Academic journal article Missouri Law Review

What Story Got Wrong - Federalism, Localist Opportunism and International Law

Academic journal article Missouri Law Review

What Story Got Wrong - Federalism, Localist Opportunism and International Law

Article excerpt


In Swift v. Tyson, Justice Story argued that the rules of commercial law were too important to be localized. (1) The case involved a negotiable instrument. This specialized contract depends on wide circulation and acceptance for its value. Uniform rules promote these qualities, and an international body of legal rules already existed for this instrument. (2) Story concluded that federal courts, in the exercise of their diversity jurisdiction, should construe their statutory authority so as to disregard local rules that might obstruct the construction of a national common market in harmony with the international financial community. (3) Accordingly, the Court ruled that the federal judiciary could ignore a rule developed by the courts of New York, even though New York law governed the negotiable instrument in question.

Implicit in Story's argument is an assumption that state courts will embrace rules of law that harm general welfare. They might do so either because they are foolish or, more likely, because they seek local benefits at the expense of the national interest. At the time of the founding, the principal argument for creating the federal courts' diversity jurisdiction was a belief, based on considerable evidence, that state courts favored local parties to the detriment of the national interest. Story's interpretive strategy resonated with this constitutional determination: State judges are subject to local pressures inimical to interstate commerce and should be marginalized whenever possible.

Story's insight that the actions of local judges reflect local pressures seems indisputable. What he got wrong, however, is the assumption that local actors inevitably have an incentive to act so as to disadvantage outsiders. To be sure, it is an easy mistake to make. In any representative polity, local officials must answer mostly to local interests, because outsiders lack the franchise. But this argument is too primitive. Other mechanisms beside direct political accountability can induce local actors to internalize the effects of their actions on outsiders. Local officials do not always need federal supervision to promote acts that redound to the nation's benefit.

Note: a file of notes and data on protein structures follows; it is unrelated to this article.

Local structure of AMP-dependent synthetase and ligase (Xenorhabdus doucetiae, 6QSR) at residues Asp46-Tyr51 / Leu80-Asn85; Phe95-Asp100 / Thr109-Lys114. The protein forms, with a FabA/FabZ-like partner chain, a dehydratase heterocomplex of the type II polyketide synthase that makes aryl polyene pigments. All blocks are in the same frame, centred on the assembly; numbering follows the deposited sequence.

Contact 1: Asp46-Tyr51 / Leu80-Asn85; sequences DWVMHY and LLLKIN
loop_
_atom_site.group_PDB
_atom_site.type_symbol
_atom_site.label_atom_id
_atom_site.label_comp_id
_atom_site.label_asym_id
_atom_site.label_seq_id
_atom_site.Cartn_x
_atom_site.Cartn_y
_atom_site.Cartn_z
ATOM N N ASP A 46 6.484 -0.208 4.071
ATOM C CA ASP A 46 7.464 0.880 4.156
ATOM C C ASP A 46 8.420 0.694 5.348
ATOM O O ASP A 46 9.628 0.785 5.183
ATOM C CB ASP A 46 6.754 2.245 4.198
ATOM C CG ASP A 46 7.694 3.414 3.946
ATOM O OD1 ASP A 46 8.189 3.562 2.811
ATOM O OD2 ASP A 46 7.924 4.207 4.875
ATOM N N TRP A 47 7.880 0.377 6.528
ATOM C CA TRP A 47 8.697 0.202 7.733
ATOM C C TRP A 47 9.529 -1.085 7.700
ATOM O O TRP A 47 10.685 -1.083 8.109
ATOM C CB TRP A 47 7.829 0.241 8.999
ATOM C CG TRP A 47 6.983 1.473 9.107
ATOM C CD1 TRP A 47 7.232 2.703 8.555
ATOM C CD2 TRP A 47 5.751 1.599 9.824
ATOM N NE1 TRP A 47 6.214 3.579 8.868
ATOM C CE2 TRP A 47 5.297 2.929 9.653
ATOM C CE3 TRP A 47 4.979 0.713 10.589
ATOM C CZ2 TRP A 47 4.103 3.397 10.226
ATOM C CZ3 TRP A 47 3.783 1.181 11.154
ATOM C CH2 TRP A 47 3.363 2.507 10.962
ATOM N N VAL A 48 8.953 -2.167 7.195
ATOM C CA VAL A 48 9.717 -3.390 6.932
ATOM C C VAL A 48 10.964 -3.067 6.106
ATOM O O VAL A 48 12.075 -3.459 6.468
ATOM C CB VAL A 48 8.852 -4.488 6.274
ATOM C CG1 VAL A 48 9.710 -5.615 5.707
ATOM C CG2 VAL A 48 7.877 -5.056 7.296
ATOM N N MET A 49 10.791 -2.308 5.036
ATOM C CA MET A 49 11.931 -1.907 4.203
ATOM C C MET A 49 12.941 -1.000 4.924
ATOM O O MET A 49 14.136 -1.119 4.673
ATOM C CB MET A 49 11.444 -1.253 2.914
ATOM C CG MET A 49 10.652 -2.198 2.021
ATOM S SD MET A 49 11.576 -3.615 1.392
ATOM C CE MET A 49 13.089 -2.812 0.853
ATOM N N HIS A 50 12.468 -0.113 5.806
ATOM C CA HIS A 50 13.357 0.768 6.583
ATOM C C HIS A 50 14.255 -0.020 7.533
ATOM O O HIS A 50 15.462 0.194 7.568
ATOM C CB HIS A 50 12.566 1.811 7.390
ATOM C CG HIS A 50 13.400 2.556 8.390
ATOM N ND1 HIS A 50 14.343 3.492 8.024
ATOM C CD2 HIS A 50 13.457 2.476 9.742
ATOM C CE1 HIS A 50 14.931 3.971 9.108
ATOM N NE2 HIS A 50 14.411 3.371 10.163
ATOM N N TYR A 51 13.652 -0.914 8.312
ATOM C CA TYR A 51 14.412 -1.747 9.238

This point is fundamental to any inquiry into the role federalism plays in international law. If Story is wrong, then so are many others. In particular, Story's claim--that in law, localism is pervasive and inevitable, and thus requires federal supervision--underlies prominent arguments for the federalization of international rules within the domestic legal order. Harold Koh, for example, argues:

   One need not denigrate the ability or impartiality of state court 
   judges to recognize that the federal judges have structural 
   attributes that make them more appropriate adjudicators to rule on 
   international matters that may embroil the nation in foreign policy 
   disputes. Unlike state judges, who are effectively unaccountable to 
   national institutions on matters of pure state law, federal judges 
   are nominated by a national official (the President), are confirmed 
   by a national body (the Senate), are granted salary independence 
   and life tenure, and render federal common law rulings subject to 
   review and revision by federal appellate courts, Congress, and the 
   executive branch. (4) 

Others too have maintained that international law must be federal to avoid local actions that, as Koh put it, "may embroil the nation in foreign policy disputes." (5) These scholars walk with Story in seeing the risk of localism as a compelling argument for a nationalist approach to international law--that is, regarding all international law as federal in nature and presumptively enforceable by federal courts at the behest of interested parties. The core error in Story's argument is the assumption that the accountability of local actors necessarily depends on direct federal supervision. …

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